The devastating wildfires in Southern California have burned more than 100,000 acres across the region, putting the lives of both people and animals at risk.
As evacuations take place, authorities are urging pet parents to bring an emergency kit with the essentials. Los Angeles Animal Services recommends the following:
- One durable animal carrier displaying your name, address, and phone number for each animal in your household
- Pet food (make sure that all canned meals have peel tops and use by date should be checked)
- Bottled water (5 gallons per animal is ideal)
- Leash, harness, and collar
- Photocopies of medical and immunization records
- Recent photos of your pet (in case you need to create “lost” flyers or provide proof of ownership)
- Wet wipes
- Litter pan and cat litter
- Plastic bags
Pet parents should never leave their animals behind. Unfortunately, this happens far too often during natural disasters. If you and your pet are displaced, find out which hotels in your region are pet-friendly. If you have to leave without your pet, LA Animal Services advises pet parents to identify local boarding facilities in the area and make arrangements. The group also suggests having a plan in place with a neighbor, in case you are not home. Make sure your pet has proper identification.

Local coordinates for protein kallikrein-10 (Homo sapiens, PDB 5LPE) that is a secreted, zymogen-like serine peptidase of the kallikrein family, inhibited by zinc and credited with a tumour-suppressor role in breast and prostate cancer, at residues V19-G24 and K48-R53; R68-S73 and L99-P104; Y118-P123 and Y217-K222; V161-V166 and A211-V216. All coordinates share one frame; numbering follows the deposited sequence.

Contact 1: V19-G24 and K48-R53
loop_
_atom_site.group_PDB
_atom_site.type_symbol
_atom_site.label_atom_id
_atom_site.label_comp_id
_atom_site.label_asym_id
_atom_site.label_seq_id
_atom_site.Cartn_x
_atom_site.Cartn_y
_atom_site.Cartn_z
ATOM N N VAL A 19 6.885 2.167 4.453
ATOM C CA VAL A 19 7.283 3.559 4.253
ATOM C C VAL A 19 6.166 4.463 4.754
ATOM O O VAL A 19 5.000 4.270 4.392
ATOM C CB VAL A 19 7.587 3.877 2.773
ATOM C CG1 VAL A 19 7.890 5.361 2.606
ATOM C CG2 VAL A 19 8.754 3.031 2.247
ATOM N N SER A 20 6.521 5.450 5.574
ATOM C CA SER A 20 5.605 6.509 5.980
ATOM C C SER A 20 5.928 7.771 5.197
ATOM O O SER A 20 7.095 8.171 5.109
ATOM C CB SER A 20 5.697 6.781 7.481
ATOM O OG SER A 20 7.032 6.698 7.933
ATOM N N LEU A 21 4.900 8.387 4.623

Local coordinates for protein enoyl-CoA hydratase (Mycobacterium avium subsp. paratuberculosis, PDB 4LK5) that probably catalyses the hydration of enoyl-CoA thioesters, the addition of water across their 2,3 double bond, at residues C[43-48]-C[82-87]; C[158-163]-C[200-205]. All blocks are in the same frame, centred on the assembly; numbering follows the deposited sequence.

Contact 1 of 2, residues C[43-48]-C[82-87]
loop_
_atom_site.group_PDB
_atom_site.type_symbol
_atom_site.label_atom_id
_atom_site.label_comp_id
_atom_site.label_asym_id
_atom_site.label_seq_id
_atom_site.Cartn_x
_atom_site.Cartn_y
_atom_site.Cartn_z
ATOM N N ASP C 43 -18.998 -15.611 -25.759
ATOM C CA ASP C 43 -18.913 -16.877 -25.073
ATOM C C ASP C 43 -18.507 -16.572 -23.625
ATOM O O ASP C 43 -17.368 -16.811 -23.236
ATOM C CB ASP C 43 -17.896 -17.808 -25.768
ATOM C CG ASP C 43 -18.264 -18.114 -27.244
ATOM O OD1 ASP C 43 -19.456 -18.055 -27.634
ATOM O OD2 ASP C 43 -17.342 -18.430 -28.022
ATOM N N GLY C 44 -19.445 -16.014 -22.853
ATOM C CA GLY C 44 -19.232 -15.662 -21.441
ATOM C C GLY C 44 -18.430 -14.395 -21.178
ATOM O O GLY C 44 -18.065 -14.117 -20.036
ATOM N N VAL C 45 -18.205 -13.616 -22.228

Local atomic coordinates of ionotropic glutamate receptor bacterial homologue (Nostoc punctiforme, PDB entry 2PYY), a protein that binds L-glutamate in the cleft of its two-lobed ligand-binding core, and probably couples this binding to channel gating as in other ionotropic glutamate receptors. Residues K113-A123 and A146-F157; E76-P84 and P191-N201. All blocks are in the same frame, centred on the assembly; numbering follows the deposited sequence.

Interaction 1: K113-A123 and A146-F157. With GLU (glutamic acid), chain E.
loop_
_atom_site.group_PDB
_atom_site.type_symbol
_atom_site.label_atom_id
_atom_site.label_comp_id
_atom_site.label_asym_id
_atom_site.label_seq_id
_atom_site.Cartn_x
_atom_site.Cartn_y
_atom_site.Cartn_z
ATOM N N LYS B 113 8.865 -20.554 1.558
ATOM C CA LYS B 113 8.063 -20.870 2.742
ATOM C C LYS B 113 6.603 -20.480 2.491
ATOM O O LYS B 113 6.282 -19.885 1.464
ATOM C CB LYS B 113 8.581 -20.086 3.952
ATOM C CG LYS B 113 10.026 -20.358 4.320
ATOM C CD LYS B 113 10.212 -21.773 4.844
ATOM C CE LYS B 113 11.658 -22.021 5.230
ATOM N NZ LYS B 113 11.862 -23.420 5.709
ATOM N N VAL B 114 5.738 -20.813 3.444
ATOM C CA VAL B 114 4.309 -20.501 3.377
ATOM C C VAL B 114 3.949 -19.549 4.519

Some shelters in the Los Angeles region are opening their doors to displaced pets and animals, while others, like the West Valley Shelter in Chatsworth, are trying to foster out current pets to make more space for animals.
Stories of people rescuing animals—including one heroic citizen who went out of his way to save a bunny, have been making headlines—but it's important to remember that you must be safe and smart about how to handle these situations.
If you see an animal in distress from the fires, only approach it if there is no risk of harm or injury for you or the animal, advises Ruby Castro, an animal care technician at the West Valley Shelter. If possible, try to keep the animal in a safe area and immediately call animal services to provide them with your location and the animal's condition.
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Read more: 5 Dangers of Smoke Inhalation for Pets